Lecture in Carnegie Museum of Art Theater: 6—7 p.m.
Exhibition open, cash bar, and light refreshments: 7—8:30 p.m.
Open Hiroshige’s Tōkaidō Road, an exhibition of rarely-seen Japanese prints from Carnegie Museum of Art’s collection, in this evening devoted to the thriving print culture of Japan.
The city of Edo (Tokyo) was not only the largest city in the world by 1800, it was also a city with a rich commercial and artistic life. In this talk, Dr. Brenda Jordan will highlight one of the defining arts of this period in Japan—the industry of the colored woodblock print. Designed and produced by a collaborative process and sold to people from all walks of life, nineteenth century Japanese prints provide a window into Edo urban culture—what people thought was important, what they liked to do, and where their interests lay.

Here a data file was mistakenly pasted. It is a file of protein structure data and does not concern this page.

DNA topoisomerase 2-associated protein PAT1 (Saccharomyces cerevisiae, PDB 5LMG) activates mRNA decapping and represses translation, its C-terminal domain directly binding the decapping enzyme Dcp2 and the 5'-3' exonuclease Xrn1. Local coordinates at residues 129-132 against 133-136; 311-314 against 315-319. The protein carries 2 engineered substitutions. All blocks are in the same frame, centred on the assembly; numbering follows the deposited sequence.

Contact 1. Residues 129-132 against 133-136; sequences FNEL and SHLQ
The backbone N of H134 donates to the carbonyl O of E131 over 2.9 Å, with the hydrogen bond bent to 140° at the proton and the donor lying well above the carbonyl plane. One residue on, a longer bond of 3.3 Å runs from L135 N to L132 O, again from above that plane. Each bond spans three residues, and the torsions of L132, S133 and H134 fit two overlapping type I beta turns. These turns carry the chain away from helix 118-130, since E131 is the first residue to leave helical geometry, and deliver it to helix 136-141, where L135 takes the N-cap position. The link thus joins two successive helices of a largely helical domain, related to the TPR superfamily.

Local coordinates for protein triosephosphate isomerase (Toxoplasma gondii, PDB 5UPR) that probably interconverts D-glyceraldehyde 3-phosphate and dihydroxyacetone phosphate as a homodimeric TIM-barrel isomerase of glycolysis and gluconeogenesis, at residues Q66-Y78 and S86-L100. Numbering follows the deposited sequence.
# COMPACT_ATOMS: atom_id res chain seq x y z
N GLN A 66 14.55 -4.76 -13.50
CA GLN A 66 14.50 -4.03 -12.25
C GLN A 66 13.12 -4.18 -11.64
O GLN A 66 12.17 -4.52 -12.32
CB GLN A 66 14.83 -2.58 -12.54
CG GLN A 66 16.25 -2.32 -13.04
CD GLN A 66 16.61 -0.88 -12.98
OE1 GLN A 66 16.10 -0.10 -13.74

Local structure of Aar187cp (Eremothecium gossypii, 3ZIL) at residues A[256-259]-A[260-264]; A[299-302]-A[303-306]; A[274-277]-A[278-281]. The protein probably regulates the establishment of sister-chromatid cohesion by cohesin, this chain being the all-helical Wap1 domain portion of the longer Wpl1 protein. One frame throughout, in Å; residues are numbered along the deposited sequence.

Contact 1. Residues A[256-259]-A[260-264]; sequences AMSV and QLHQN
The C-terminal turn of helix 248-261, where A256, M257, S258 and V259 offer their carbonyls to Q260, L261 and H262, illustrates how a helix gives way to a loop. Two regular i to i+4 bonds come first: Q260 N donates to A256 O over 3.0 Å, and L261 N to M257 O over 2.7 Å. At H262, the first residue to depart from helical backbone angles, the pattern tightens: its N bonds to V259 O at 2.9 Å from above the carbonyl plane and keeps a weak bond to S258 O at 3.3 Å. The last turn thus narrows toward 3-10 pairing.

Dr. Brenda Jordan is the Director of the University of Pittsburgh national coordinating site for the National Consortium for Teaching About Asia (NCTA) and the Japan Studies Coordinator at the University of Pittsburgh Asian Studies Center. She received her Ph.D. at the University of Kansas specializing in 19th Century Japanese art history.
This event is cosponsored by the Japan-America Society of Pennsylvania.